Active investing is not an “anti-model” investment philosophy. Tactical models work because they have the flexibility for changes as economic circumstances evolve. That’s why we call what we do “tactive investing.” Passive models are static. In this market, many clients with passive models are watching their retirement funds fade away with little or no option to restore them.
Making the right investments for long-term growth is a process. The market is always changing, so it’s important to be able to adapt. That doesn’t mean eliminating ETFs from the portfolio or avoiding entire sectors showing losses. There’s always a diamond in the rough. Active investors use technical and fundamental analysis to find out where it is.
It’s Okay to Change Your Mind
This word “change” sums up what active investing is all about. On November 12, 2021, Netflix (NFLX) hit an all-time high of $682.61. Nine months later, on August 23rd of this year, they opened at $226.74. Forbes profiled them in an article that morning as the “worst performing stock of 2022.” That’s how quickly the market can turn.
The origin story of Netflix is an iconic tale told in most business schools. In 2000, Netflix co-founder Marc Rudolph approached John Antioco, CEO of Blockbuster Video, with an offer to sell his company. He was basically laughed out of the office. Ten years later, Blockbuster filed for bankruptcy, and Netflix had a market cap of $10 billion. That was a significant number in 2010.
Nostalgia might induce some investors to hold off on selling Netflix because they are the ultimate David vs. Goliath story. There might even be a passive model or two that still includes them. Will Netflix rebound? It’s possible, but that doesn’t mean you should keep taking losses. It’s okay to change your mind. That’s one of the cornerstone principles of active investing.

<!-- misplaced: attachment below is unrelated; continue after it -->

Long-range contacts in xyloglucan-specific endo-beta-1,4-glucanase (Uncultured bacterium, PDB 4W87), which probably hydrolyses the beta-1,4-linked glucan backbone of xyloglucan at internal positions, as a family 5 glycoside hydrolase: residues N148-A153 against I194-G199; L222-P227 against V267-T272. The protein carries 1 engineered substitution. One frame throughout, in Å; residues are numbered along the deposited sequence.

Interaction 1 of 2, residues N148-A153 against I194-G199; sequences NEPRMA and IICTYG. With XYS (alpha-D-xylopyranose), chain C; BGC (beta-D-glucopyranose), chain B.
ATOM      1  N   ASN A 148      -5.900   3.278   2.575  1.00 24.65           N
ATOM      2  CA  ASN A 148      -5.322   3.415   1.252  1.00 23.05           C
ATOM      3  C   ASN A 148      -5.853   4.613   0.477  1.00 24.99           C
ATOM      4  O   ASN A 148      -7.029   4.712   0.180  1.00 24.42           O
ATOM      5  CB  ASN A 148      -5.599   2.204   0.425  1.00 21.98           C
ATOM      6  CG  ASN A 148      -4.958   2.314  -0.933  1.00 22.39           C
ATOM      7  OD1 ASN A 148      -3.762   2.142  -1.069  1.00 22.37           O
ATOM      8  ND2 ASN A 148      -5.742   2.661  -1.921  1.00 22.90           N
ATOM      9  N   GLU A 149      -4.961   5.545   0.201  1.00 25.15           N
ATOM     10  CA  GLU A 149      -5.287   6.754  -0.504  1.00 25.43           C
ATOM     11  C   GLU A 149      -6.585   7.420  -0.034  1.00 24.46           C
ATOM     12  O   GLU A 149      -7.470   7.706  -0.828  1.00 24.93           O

Putting it all Together for Smarter Portfolios
Let’s stick with Netflix for the moment. The water cooler crowd, if there is such a thing anymore, would say that the company is “falling behind” its competitors. They’ll reference their favorite shows on Amazon Prime or the new “Game of Thrones” prequel on HBO Max as reasons for the decline in Netflix share prices. As usual, the “cooler crowd” is misinformed.
Netflix was overvalued. They posted $1.7 billion in net income for Q1 this year with a 25% margin, yet still lost 60% of their share value in nine months. That has nothing to do with programming. The price spike back in 2021 was an anomaly. Active traders saw that and sold the stock. Now that it’s bottoming out, maybe it’s time to buy it again.
Overvaluation and correction are common themes in 2022. The trick to getting through that is to sell at the peak and buy back in at the trough, if the company is worth investing in. That last part is what separates active investing from reactive trading. The technical charts show the price fluctuations. Fundamental analysis is how buy/sell decisions are made.